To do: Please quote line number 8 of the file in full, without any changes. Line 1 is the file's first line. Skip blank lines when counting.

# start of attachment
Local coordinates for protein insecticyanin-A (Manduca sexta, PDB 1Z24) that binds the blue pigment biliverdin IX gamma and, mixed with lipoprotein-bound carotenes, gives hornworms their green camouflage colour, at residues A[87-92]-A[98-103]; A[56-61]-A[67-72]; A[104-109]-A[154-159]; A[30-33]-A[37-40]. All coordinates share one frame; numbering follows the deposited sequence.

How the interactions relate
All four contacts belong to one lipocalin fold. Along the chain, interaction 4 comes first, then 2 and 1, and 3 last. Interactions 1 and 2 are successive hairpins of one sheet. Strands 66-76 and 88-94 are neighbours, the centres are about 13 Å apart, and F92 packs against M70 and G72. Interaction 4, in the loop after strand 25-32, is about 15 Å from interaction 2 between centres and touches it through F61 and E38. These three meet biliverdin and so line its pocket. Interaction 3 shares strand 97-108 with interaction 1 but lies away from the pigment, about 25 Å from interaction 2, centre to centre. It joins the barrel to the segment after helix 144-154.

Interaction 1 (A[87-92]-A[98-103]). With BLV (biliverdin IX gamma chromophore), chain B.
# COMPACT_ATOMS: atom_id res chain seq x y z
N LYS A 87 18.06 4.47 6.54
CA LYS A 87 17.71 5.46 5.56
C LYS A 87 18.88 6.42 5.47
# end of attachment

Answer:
C LYS A 87 18.88 6.42 5.47